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Mr. Hain: As the hon. Gentleman says, the Prime Minister and the Foreign Secretary were here this afternoon to answer questions from both sides of the House. I simply do not accept the picture that he paints. A full statement was provided to the House in the proper way in response to the report, and its lessons will be learned. I do not understand why he has got into such a fuss about it.

Mr. Stephen McCabe (Birmingham, Hall Green) (Lab): Can we have an early debate on adult numeracy and literacy standards, so that I might feel better
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equipped to explain to my constituents in Hall Green the ITN Osborneism that a £35 billion reduction in planned spending is actually an increase, rather than a cut?

Mr. Hain: I have to agree with my hon. Friend. It is pretty obvious that if you take 35 away from some number, you have less, do you not, Madam Deputy Speaker? If one has a number minus 35, one ends up with a lower figure—that is the point. I would have thought that even a primary school child taking the most basic maths class would understand that any number minus 35 is 35 less—so in other words, £35 billion of cuts are being suggested.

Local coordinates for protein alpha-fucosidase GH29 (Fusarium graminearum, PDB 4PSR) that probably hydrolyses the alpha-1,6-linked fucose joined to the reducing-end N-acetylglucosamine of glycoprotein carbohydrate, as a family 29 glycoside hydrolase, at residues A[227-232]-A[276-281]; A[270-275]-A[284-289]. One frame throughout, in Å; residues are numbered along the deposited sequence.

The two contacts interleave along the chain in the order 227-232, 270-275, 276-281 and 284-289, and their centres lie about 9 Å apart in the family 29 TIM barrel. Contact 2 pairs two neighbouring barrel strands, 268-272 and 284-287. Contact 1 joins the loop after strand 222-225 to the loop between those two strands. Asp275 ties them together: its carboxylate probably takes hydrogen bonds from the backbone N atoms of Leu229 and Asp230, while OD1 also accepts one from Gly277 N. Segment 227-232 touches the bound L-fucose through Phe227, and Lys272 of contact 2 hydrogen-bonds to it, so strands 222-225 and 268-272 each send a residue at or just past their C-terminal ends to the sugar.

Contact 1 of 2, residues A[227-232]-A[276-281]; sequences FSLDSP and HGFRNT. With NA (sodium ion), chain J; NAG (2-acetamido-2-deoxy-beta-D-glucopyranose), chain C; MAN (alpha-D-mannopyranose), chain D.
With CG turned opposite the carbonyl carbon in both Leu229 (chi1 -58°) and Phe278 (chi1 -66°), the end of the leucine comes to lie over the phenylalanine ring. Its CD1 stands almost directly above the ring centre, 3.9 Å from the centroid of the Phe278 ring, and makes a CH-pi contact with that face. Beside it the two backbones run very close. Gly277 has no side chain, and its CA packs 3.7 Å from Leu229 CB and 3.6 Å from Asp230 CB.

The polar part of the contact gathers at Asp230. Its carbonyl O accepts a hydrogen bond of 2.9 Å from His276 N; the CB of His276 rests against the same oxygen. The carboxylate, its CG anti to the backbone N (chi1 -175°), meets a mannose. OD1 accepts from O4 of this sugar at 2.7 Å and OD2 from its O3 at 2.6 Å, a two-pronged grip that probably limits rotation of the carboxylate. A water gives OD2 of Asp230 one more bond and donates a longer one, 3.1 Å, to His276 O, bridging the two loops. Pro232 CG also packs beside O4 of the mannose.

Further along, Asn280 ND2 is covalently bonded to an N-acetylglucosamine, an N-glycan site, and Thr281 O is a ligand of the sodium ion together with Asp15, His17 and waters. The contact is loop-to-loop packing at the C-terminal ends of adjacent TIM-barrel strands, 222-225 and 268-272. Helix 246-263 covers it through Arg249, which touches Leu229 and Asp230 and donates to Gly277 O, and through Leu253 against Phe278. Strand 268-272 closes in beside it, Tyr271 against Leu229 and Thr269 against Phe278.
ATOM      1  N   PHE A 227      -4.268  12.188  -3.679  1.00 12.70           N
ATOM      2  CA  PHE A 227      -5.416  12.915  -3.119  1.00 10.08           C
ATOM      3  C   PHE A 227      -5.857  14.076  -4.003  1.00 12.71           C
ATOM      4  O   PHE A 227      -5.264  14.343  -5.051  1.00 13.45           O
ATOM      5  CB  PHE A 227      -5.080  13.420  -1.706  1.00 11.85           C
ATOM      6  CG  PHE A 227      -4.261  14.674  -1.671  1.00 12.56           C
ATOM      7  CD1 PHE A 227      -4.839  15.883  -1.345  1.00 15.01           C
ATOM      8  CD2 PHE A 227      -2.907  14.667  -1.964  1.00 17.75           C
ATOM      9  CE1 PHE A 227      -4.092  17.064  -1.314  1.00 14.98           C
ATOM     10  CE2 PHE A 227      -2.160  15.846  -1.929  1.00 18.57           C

Michael Fabricant (Lichfield) (Con): The Leader of the House was present when the Foreign Secretary answered a question asked by the right hon. Member for Birmingham, Ladywood (Clare Short). He said to her that there had been opportunities to ask questions on the statement made by the Attorney-General, but as she sat down, she said that that did not happen, and that there was no opportunity to ask questions in Cabinet. The Leader of the House was present during that Cabinet meeting—so who was telling the truth and who was telling the lie?

Mr. Hain: I was indeed there, and there was no question of lies or the rest of it. Frankly, between "he said" and "she said" we might as well leave it at that.

Andrew Mackinlay (Thurrock) (Lab): May I take the Leader of the House back two weeks? On 3 March, I asked him, as is recorded in column 1110 of Hansard, if we could have a debate on the monarchy, and he replied that he had "absolutely no intention" of having such a debate. He went on to say that the Secretary of State for Constitutional Affairs had made a statement in which he explained the position on the royal wedding in two weeks' time. Can I draw to my right hon. Friend's attention the fact that it has since become quite clear that Clarence House did not understand the Government's position. Indeed, the spin doctors at Clarence House are, wrongly, blaming the Government for giving the wrong impression. We know from the reply to a parliamentary question this week that when Charles becomes king Camilla will become queen. As a consequence, in two weeks' time, when Camilla marries the Prince of Wales she will become the Princess of Wales. There is a genuine need for a statement. On 9 December 1992, John Major made a statement to the House at the time of the separation of Diana and Charles, and in December 1936, Stanley Baldwin—